THIS WEEK IN THE BOX - week of September 21st
Attention Wednesday share members: The sweet potatoes harvested for Wednesday deliveries have cosmetic pitting and scarring on the skin. We have culled out the really bad ones. The inside flesh is perfectly fine, but you will need to peel some areas of the skin. We have included an extra 1/2 to 1 pound of potatoes to make up for this problem. For some odd reason this only occurred in this one place in the field.
Rosemary or Thyme - 1 bunch
Red Beets or Chioggia Beets - 1 bunch - Finally some gorgeous beets! Seems like it's been forever since our early beets were harvested.
Long Green Peppers - 3 pieces
Green Bell Pepper - 1 piece
Slender Green Beans - .3 lb bag - We are just starting to pick from a beautiful planting. We assumed there would be quite a lot of beans for this week, but the quick shift to cool nighttime temperatures has really slowed their growth. So you may receive smaller quantities over a longer period of time, but if the weather warms we should be able to get a bigger harvest soon. Remember that these beans are a labor of love! It takes 4 people more than 9 hours to handpick the beans for our Tuesday and Wednesday deliveries- even with the light amounts we are giving out! And handpicking beans is no fun, as it requires a significant amount of time crawling on the ground. It is rare to eat a handpicked green bean these days. Most green beans are picked with machine harvesters, which is much faster. We just don’t grow enough beans to justify buying one. Maybe someday!
Sweet Potatoes - 2 lbs - These sweet potatoes are right out of the ground and should be eaten pretty soon. They are kind of mellow tasting right now before they are cured- not overly sweet, but gentle and nutty. The harvest this week is comprised of smaller sized sweet potatoes than you will get in a few weeks from now, and smaller than what you usually see in the store. They taste just as good as larger ones. We will have a lot more sweet potatoes coming your way in the following months. See our season update below for more info on this crop.
Zucchini - 1 piece
Cherry Tomato - 1 pint
Toscano, Red or Green Kale - 1 bunch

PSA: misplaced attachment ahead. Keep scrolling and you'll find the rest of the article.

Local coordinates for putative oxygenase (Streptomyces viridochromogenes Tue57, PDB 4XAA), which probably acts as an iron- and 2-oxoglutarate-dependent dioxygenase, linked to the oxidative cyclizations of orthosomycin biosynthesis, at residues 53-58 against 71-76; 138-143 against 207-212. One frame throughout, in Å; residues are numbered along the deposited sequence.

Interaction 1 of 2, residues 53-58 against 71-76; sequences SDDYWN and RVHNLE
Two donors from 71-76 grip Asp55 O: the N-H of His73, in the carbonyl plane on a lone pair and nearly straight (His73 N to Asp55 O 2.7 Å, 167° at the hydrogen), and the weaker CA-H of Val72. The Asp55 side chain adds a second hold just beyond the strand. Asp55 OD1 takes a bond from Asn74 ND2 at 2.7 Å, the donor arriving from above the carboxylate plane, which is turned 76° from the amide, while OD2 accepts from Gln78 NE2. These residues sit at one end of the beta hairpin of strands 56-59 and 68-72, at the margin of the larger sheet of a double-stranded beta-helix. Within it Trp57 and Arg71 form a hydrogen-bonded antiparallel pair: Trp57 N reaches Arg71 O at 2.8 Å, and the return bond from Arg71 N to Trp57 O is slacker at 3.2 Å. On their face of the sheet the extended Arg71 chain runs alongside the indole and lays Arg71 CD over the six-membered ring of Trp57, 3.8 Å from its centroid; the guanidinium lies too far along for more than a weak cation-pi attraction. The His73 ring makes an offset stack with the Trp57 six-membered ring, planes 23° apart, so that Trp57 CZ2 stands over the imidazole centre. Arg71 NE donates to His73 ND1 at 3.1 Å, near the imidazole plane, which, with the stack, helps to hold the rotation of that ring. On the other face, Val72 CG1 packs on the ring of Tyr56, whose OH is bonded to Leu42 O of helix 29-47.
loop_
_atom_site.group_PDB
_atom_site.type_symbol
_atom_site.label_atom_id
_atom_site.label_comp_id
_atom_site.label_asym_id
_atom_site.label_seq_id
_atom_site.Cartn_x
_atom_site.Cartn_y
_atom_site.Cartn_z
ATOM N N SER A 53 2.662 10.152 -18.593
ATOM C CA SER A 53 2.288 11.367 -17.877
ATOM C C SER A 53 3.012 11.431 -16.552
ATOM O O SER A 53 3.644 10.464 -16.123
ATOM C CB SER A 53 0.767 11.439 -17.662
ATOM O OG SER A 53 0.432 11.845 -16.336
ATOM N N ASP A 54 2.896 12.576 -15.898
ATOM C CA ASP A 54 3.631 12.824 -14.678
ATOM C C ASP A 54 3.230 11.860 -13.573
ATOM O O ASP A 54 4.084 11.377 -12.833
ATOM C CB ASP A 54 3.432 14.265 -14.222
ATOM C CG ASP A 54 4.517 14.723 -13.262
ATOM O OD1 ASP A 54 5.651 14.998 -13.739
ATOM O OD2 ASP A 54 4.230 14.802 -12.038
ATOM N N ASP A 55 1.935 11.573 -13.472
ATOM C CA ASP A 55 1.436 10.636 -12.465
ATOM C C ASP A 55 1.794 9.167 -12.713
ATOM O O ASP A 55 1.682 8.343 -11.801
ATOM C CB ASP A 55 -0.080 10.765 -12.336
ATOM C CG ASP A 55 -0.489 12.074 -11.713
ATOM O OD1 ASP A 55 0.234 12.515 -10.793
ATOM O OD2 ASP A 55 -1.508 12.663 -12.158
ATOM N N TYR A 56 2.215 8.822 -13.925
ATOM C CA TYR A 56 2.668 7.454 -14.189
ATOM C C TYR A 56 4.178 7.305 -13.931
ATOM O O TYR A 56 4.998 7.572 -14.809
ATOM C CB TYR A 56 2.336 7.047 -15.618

Baby Romaine Lettuce - 1 bunch - Tuesday ONLY
Broccoli - Wednesday & Thursday ONLY
1 bag mixed Bosc Pears & Apples - Bosc pears are ripe when they turn an even brown color. They are still firm when ripe! Refrigerate immediately when ripe. If left to soften, they will be rotten when you cut them open, so be careful!
Be sure to remove fruit from plastic bags immediately when you get them home. They can ripen out on the counter or in a paper bag. Store ripe fruit in the fridge.
LETTER FROM YOUR FARMER - SEASON UPDATE - PART 2
...Picking up where we left off last week with our seasonal crop update...
Peppers and Eggplants - Well, last year was a great year for these crops, and this year was not. Both peppers and eggplants love heat and this was a pretty cool-mild season, especially early on in June and July when they grow rapidly and set their fruit. Even though we cultivated and hand weeded a couple times, conditions were pretty wet for the first 2 months of their lives out in the field and the weeds flourished. Many farms grow these crops on top of black plastic, which heats up the soil and speeds up the crop. We choose not to use this plastic because we think it creates unnecessary waste at the end of the season when it's pulled up and thrown away. (There is a biodegradable version that we tried a few years back, but it is not certified for use in organic production, so we were forced to stop using it.)